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responses of diplomacies to the new reality of e-commerce and digital business. Little is known about the specifics and difficulties of related international negotiations, about the adaptation of diplomatic assistance designed for traditional physical trade in goods and services to the e-commerce reality or

In: The Hague Journal of Diplomacy

will remain in place in some form, and the back and forth of officials from national capitals to Brussels might be further re-evaluated to reduce carbon footprints. In short, the current prevalence of e-diplomacy in the Council — as in other diplomatic settings 7 — may continue. It is therefore timely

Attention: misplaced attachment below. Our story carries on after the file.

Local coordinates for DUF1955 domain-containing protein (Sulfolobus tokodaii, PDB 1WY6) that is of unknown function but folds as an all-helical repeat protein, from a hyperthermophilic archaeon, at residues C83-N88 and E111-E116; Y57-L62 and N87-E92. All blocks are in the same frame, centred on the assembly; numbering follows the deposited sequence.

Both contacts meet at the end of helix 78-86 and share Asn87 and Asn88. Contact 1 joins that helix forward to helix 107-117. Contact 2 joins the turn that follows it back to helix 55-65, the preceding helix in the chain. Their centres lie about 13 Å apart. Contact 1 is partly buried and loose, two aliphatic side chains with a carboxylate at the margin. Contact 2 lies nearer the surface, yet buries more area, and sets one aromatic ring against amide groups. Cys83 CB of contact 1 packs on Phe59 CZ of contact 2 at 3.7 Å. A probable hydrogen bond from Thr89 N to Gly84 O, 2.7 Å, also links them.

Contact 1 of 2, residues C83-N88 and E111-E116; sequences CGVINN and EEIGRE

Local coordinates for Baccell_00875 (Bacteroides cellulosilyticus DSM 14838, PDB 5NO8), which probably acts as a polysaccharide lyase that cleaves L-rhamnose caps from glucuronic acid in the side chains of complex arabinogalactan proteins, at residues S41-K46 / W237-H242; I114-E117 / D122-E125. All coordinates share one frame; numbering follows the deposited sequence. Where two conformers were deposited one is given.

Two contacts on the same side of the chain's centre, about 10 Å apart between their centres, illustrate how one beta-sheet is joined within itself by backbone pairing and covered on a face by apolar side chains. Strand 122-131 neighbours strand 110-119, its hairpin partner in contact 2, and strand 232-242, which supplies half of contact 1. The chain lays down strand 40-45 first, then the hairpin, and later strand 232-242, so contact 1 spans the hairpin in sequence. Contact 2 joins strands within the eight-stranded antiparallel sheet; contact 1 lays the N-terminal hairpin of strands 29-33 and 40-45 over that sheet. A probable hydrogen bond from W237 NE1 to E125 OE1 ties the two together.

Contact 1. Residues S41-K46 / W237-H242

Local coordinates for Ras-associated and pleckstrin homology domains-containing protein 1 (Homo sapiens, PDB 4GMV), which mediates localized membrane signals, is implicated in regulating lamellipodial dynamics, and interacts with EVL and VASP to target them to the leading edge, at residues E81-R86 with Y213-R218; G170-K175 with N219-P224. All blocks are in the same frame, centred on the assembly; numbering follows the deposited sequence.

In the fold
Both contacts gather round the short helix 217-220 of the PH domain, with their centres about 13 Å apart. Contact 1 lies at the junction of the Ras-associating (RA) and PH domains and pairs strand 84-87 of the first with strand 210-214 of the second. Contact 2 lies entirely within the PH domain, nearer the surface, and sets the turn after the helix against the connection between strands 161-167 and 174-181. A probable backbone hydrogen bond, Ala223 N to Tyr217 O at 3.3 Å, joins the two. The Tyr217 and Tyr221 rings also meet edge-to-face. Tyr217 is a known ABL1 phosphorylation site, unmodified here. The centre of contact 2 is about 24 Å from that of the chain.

In: The Hague Journal of Diplomacy
Author: Glaire Anderson

© Koninklijke Brill NV, Leiden, 2009 DOI: 10.1163/138078508X286860 Medieval Encounters 15 (2009) 86-113 www.brill.nl/me Medieval Jewish, Christian and Muslim Culture Encounters in Confluence and Dialogue Islamic Spaces and Diplomacy in Constantinople (Tenth to Th irteenth Centuries C.E.) Glaire

In: Medieval Encounters
Author: Jess Pilegaard

surrounding concepts such as e-diplomacy, digital diplomacy and even virtual diplomacy. Something unusual is apparently happening within the field of diplomacy. It is technology-driven, closely linked to the spread of the internet and internet connectivity, and, according to several scholars and practitioners

In: The Hague Journal of Diplomacy